What will the city of the future look like? According to the United Nations, by the year of 2050, 70% of the world’s population will be living in urban areas. Questions dominate our conception of the “City 2.0”: How will we transport ourselves? Where will we grow our food? How will we power our homes, our offices, our cities? What will happen to the natural world?
On October 13, 2012, communities across the globe will be asking these questions as part of TEDxCity2.0 day, a day during which nearly 70 TEDx events will be held in conjunction to dream the city of the future.
To celebrate the City 2.0 and the spirit of urban inspiration, here are 5 great TEDxTalks on the future of cities across the globe.
Architecture is a language: Daniel Libeskind at TEDxDublin
Renowned architect Daniel Libeskind sees his profession as more than just building and design. For him, architecture is art, music, a language by which a city can communicate its culture, future, ambitions, and energy. In this talk at TEDxDublin, we see how Daniel’s innovative designs and forward-thinking mindset easily put him in the league of great architects ready to design cities for the future.
Urban farming: Roman Gaus at TEDxZurich
Roman Gaus never thought he’d be a farmer. Now part of an urban farming collective in his city of Zurich, Switzerland, he harvests his own fish and produce on a regular basis. In this talk at TEDxZurich, he explains aquaponics: self-contained agriculture that relies on a symbiotic relationship between plants and fish — the fish provide nutrients for plants while the plants filter water for fish — all within portable containers made from recycled materials.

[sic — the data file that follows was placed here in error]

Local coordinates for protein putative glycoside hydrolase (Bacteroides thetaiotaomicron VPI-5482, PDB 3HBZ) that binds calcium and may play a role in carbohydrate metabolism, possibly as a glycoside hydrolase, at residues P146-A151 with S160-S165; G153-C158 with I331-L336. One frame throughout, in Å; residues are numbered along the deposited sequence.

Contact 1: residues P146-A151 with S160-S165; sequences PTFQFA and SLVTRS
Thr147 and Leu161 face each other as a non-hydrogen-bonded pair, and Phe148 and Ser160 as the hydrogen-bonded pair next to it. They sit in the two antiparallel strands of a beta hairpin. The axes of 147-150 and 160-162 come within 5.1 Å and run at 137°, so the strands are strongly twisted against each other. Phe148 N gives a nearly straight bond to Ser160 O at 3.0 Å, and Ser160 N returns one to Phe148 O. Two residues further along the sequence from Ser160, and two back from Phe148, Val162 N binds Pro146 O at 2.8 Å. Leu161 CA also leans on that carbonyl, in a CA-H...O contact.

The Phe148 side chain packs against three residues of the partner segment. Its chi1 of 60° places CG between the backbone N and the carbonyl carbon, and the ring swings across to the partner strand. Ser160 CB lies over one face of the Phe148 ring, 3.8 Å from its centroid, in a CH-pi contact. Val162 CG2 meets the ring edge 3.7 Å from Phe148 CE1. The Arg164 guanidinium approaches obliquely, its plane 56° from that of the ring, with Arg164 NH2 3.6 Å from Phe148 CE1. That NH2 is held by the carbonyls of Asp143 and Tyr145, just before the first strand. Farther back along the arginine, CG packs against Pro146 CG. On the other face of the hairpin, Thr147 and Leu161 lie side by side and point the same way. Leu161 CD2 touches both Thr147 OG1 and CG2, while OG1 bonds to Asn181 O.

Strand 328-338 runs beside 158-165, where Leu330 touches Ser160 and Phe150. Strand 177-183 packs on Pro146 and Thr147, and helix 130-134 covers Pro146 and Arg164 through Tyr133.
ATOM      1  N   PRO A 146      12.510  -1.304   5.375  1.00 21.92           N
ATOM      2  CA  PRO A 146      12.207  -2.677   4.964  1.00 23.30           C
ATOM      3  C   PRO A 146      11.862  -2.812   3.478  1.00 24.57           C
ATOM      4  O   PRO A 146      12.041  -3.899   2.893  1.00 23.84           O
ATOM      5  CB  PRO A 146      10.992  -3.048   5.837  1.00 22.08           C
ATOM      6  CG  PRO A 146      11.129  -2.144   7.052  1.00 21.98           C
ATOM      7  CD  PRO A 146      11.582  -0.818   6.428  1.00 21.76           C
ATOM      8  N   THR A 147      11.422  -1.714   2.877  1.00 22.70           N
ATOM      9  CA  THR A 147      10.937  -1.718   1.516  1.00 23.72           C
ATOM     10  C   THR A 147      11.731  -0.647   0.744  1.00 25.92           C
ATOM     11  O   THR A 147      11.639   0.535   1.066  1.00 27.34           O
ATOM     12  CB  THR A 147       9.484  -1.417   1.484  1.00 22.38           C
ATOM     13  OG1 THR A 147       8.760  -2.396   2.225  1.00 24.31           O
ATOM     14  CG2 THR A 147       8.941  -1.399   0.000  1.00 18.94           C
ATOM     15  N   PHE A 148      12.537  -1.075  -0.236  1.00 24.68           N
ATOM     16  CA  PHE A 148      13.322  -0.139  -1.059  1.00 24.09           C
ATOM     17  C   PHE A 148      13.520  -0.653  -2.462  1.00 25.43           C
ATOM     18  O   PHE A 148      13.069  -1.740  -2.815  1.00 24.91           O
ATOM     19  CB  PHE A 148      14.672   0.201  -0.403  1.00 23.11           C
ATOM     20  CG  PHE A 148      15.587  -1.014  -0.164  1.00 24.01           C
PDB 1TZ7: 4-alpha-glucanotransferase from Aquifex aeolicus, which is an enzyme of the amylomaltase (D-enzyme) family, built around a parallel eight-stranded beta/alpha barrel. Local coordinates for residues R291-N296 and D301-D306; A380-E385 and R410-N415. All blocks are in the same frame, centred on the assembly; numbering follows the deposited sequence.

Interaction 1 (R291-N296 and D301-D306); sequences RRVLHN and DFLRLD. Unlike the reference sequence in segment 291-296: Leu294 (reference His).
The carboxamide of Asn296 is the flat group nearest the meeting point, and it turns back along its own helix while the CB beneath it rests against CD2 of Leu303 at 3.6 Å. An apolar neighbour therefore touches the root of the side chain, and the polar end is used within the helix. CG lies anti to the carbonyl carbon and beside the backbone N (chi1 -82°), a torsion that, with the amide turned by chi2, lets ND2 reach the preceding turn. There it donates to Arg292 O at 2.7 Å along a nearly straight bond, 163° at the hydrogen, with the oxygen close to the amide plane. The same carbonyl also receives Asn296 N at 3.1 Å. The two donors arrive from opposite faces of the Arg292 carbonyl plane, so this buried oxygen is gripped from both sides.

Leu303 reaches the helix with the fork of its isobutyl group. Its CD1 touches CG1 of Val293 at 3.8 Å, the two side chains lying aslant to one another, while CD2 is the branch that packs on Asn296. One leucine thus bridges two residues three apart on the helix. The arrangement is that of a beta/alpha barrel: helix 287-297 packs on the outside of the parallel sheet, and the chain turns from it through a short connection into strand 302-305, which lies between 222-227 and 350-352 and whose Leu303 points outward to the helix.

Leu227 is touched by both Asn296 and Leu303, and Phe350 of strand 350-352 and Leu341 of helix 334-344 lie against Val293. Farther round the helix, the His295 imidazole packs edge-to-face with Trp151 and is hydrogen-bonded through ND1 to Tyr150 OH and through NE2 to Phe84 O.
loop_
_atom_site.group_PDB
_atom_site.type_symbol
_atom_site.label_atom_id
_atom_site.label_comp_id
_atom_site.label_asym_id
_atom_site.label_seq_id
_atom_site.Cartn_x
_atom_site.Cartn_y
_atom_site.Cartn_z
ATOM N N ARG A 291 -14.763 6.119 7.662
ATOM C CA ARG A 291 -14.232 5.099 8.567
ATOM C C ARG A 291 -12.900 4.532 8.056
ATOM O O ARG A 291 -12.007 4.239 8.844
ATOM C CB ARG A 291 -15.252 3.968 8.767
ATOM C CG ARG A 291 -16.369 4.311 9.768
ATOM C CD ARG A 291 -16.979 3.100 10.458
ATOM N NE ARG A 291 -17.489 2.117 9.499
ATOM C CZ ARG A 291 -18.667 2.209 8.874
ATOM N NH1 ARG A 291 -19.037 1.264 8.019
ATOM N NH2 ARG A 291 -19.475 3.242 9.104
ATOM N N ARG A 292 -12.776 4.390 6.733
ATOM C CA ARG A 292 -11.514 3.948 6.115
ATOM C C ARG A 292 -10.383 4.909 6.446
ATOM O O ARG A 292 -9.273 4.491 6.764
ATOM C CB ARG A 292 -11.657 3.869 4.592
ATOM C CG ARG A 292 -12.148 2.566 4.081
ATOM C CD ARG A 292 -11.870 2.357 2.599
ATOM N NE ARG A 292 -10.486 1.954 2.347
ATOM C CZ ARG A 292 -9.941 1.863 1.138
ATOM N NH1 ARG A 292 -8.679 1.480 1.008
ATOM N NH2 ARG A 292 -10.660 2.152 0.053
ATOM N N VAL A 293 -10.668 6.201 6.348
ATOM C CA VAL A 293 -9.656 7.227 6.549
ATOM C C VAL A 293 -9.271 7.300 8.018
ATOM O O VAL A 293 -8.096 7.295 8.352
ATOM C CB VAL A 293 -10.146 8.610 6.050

Use our cities’ untapped talent: Eyvette Jones-Johnson at TEDxSkidRow
What makes a city: a structure or its inhabitants? Eyvette Jones-Johnson’s believes you can change a place just by changing a person. In her talk at TEDxSkidRow, she describes how empowering citizens can create a ripple effect, empowering communities, services, and businesses to work better. She gives special attention to the homeless and working poor, whose potential to be catalysts for change, she says, is often ignored.
Turn cities into human power plants: Laurence Kemball-Cook at TEDxBerlin
Laurence Kemball-Cook, an industrial design engineer, is the inventor of the Pavegen, a paving tile made of recycled car tires that converts the kinetic energy of footsteps into electrical power. In his talk at TEDxBerlin, he imagines a city where kinetic energy powers the electronic staples of the city, from street lights to safety installations.
On dismantling urban highways in cities: Diana Lind at TEDxPhiily
Across the United States, cities are re-purposing their streets. In this talk at TEDxPhilly, Diana Lind describes many of the ways urban spaces can benefit from rejecting “car culture” and reconstructing the grid, from adding bike lanes, to creating greenspaces, to turning streets into people-friendly social spaces.